Best places to fish for some of the most popular species

Discussion in 'LUKE CLAYTON' started by Catfish_Commando, May 24, 2009.

  1. Catfish_Commando

    Catfish_Commando TF Staff Member

    "Best places to fish for some of the most popular species"
    by Luke Clayton

    Luke Clayton



    For almost 14 years, I did a weekly fishing report for a major Texas newspaper. When the idea was conceived back in the early nineties by a well known outdoors writer, the goal was to provide some real information that fishermen could put to use, rather than the generic fishing reports common to the day. Rather than the standard “bass good in shallow water on spinnerbaits”, I learned how to compile information into terms that would be of use to the angler. “Bass are now in pre-spawn and moving into and out of shallow water. Slow rolled quarter-ounce spinner baits with gold tandem Colorado blades are working well along creek ledges but soft plastics such as lizards (black with red tail) or Texas rigged 6 inch watermelon seed worms are producing better in shallow water.” See the difference in a generic report and one that has substance?

    I can truly say that I learned more about fishing patterns in Texas during those 14 years than in my entire career. Each week, I visited with a group of the best guides and fishing pros in the state and although none of them gave GPS coordinates to their favorite hotspots (Johnny Procell did come close on many occasions at Ray Hubbard!), the report was packed with very current, very accurate information. As an outdoors writer with a severe addiction to catching everything from bream to catfish and everything between, I can truly say there are few lakes in Texas that I have not fished.
    So, here’s my take on some of the very best places to fish for some of the post popular species. Hopefully these picks will help you plan your next outing.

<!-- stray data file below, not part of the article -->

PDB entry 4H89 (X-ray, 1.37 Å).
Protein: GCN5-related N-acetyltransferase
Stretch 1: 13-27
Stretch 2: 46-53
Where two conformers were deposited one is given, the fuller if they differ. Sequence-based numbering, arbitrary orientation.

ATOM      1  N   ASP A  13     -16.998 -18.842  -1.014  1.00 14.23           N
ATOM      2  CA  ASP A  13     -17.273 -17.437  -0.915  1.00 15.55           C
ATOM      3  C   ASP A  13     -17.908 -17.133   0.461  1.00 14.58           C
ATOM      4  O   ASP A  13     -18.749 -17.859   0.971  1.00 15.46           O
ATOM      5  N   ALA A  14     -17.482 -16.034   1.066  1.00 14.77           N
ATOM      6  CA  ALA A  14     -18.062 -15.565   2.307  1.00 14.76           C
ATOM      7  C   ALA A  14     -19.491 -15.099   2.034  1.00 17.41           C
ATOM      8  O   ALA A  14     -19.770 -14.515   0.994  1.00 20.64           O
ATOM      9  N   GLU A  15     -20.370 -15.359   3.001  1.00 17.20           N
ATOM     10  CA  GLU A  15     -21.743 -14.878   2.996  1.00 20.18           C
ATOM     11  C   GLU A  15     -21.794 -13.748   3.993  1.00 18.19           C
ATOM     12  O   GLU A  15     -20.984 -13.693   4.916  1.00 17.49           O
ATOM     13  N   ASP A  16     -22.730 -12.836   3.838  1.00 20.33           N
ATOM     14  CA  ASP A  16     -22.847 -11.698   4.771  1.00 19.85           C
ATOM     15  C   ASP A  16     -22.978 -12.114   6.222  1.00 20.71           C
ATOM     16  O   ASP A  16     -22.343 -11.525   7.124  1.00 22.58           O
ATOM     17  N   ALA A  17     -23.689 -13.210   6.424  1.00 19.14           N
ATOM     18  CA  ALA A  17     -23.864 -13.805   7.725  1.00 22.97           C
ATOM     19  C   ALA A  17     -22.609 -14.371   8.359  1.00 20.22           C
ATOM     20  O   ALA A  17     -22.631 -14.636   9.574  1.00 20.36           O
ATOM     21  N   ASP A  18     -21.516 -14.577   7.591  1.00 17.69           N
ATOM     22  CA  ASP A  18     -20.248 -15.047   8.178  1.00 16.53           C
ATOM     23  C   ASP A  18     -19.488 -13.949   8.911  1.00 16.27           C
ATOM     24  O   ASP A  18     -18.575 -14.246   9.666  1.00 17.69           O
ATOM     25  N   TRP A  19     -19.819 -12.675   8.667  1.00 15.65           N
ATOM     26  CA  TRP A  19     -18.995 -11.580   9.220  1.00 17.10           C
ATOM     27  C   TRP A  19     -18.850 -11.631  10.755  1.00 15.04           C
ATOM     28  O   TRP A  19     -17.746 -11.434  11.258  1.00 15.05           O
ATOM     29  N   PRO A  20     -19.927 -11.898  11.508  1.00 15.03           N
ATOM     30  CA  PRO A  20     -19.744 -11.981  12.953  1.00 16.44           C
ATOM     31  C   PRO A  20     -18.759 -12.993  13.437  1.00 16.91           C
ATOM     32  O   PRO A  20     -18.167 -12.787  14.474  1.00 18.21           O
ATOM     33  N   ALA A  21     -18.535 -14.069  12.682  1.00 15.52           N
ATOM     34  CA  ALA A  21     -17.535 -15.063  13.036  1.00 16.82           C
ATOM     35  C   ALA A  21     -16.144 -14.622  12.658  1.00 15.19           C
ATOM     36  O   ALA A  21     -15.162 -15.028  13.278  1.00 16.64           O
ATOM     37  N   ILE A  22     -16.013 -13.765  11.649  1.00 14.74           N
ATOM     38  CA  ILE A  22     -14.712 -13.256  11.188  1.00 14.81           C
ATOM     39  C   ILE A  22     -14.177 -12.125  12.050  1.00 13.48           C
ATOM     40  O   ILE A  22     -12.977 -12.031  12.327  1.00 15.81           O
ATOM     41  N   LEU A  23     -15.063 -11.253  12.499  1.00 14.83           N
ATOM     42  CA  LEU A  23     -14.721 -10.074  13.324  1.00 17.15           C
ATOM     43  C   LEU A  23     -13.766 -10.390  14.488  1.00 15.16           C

BLACK BASS- Ten years ago, my favorite bass fishing hole was Fork but, I truly believe Fork has seen its day as a monster bass producer. That’s not to say that lunkers won’t continue to come from these fertile waters but the numbers of 13 pound plus largemouth from Fork has drastically dropped the past few years. Fork will remain a great destination for bass fishermen but Choke Canyon has emerged as the premier ‘big bass’ lake in the state. Falcon, down on the Mexico border, is another producer of big bass. Were it not for Falcon’s ever fluctuation water levels, I truly believe it would have long ago emerged as the premier bass fishing lake in the state. When it comes to bass fishing, I’d rather fish a lake where consistent action on fish in the 2-5 pound range is the norm, rather than fish all day for that one big bite. Little Lake Crockett, located near Honeygrove in northeast Texas has long been one of my favorites for catching bass. The largest I’ve landed here weighed just over 8 pound but trips here usually provide at least one fish around 5 pounds. Crockett is a great place for the beginner bass fisherman to learn to pattern bass.

    Another great little largemouth hotspot is Houston County Lake, located near Crockett in East Texas. Crockett’s Family Resort provides excellent lodging and a great campground. Bass fishing is usually very good hear and the lake receives relatively light fishing pressure. Bass fishing is also good on several of the larger reservoirs around Dallas. Lake Lewisville, Ray Roberts, Ray Hubbard and Cedar Creek all have a healthy population; they are just BIG and sometimes difficult to pattern, especially for the week end angler.

    CATFISH- This is a no brainer: TAWAKONI, hands down! There are lots of great lakes for catching channel catfish and big blues but none that I know of hold a candle to good ole Tawakoni as a double threat. Right now, limits of channel catfish weighing between 1.5 and 5 pounds are common. The fish are in the shallows and aggressively hitting everything from stink bait to earthworms. Guide George Rule has been fishing water 3-5 feet deep around willows and flooded grass beds and clients are often limiting out in a matter of three hours, sometimes less. About October and continuing through February and sometimes as late as march, trophy class blues are landed hear with regularity by fishermen that know how to rig up and fish for these jumbo cats. When it comes to fishing for Mr. Whiskers, Tawakoni is as good as the best and better than the rest!